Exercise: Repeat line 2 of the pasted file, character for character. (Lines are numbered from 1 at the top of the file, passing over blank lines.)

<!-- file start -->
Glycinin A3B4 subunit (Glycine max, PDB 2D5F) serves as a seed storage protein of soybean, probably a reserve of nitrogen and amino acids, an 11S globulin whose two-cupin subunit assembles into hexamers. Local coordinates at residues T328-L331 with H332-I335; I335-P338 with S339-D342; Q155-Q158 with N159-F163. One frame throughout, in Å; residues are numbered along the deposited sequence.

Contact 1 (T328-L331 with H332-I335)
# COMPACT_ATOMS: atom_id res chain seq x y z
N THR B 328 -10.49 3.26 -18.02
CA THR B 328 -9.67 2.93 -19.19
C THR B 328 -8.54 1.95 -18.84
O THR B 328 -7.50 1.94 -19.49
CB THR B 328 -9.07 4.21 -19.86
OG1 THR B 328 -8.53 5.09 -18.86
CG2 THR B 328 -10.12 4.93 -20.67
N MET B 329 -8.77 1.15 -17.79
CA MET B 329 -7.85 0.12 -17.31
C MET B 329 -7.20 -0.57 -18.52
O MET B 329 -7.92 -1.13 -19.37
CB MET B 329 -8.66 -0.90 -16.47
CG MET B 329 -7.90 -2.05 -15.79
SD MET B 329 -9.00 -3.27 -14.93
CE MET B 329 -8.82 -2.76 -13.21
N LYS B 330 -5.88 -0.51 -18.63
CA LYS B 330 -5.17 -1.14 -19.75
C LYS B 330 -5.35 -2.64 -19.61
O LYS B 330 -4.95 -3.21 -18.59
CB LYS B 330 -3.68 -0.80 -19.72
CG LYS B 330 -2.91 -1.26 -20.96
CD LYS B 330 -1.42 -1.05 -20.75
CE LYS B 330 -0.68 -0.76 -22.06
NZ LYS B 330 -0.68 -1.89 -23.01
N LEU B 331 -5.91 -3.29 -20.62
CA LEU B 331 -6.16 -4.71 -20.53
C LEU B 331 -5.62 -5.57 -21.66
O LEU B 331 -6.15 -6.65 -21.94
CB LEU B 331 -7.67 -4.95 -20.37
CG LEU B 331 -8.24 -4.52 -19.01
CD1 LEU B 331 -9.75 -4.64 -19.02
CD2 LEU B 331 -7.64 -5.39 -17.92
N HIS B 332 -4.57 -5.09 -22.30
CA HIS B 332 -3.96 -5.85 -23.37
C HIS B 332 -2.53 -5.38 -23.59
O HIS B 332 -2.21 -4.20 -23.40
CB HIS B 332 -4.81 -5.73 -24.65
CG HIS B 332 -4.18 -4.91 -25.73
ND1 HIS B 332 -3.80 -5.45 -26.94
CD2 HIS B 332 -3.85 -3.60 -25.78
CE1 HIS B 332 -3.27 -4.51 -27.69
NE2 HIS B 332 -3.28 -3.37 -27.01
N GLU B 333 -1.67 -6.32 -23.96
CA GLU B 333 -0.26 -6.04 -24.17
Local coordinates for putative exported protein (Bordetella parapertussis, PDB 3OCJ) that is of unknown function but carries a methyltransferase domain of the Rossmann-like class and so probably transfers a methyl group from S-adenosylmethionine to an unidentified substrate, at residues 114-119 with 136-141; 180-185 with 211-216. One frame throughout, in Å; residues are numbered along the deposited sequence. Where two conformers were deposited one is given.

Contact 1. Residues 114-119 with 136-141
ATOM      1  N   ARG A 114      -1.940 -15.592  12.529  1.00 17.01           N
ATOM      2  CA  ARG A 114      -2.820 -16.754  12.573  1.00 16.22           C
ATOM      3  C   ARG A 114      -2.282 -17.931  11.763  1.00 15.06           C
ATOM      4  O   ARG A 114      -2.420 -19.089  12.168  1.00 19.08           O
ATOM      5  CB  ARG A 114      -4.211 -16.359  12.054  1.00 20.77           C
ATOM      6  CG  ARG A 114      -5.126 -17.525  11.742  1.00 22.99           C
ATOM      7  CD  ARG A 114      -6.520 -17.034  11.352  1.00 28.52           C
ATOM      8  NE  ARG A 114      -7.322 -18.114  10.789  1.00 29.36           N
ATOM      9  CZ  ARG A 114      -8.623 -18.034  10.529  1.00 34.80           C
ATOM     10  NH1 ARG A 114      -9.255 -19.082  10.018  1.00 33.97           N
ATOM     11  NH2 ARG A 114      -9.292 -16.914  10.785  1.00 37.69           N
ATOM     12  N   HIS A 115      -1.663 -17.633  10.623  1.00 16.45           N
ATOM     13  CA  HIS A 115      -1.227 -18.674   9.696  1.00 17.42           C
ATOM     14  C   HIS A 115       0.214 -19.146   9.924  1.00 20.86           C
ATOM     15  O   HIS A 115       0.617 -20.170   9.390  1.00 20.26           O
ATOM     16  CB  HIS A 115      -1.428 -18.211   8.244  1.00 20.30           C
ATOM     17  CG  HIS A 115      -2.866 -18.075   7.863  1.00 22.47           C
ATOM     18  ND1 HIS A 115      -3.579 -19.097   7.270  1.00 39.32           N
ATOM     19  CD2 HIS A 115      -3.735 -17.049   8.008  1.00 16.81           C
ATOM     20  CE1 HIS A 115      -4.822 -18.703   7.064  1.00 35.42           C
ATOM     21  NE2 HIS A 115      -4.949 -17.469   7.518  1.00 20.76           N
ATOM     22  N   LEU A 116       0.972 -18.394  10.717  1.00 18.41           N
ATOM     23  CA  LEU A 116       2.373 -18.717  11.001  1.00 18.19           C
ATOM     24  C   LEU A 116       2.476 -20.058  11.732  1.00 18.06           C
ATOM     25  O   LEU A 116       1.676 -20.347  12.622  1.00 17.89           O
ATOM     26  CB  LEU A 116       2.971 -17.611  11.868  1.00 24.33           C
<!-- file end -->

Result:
Contact 1 (T328-L331 with H332-I335)